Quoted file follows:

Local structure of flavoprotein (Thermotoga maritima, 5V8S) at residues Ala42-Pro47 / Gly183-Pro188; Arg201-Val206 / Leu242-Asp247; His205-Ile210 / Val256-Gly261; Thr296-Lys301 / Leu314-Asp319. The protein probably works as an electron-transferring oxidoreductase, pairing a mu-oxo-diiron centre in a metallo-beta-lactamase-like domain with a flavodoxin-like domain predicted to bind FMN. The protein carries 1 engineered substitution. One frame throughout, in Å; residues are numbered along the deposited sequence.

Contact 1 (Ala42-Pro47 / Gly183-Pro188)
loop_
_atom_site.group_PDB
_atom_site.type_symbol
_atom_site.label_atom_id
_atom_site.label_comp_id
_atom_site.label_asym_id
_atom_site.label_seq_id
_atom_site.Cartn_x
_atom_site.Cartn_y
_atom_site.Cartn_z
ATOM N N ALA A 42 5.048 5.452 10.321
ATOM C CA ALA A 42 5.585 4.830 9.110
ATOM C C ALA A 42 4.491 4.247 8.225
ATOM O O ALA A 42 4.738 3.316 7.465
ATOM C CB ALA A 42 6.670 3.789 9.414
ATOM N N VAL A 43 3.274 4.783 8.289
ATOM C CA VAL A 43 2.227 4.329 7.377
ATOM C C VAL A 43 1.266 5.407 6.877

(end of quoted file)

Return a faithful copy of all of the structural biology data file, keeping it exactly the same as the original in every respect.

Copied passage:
Local structure of flavoprotein (Thermotoga maritima, 5V8S) at residues Ala42-Pro47 / Gly183-Pro188; Arg201-Val206 / Leu242-Asp247; His205-Ile210 / Val256-Gly261; Thr296-Lys301 / Leu314-Asp319. The protein probably works as an electron-transferring oxidoreductase, pairing a mu-oxo-diiron centre in a metallo-beta-lactamase-like domain with a flavodoxin-like domain predicted to bind FMN. The protein carries 1 engineered substitution. One frame throughout, in Å; residues are numbered along the deposited sequence.

Contact 1 (Ala42-Pro47 / Gly183-Pro188)
loop_
_atom_site.group_PDB
_atom_site.type_symbol
_atom_site.label_atom_id
_atom_site.label_comp_id
_atom_site.label_asym_id
_atom_site.label_seq_id
_atom_site.Cartn_x
_atom_site.Cartn_y
_atom_site.Cartn_z
ATOM N N ALA A 42 5.048 5.452 10.321
ATOM C CA ALA A 42 5.585 4.830 9.110
ATOM C C ALA A 42 4.491 4.247 8.225
ATOM O O ALA A 42 4.738 3.316 7.465
ATOM C CB ALA A 42 6.670 3.789 9.414
ATOM N N VAL A 43 3.274 4.783 8.289
ATOM C CA VAL A 43 2.227 4.329 7.377
ATOM C C VAL A 43 1.266 5.407 6.877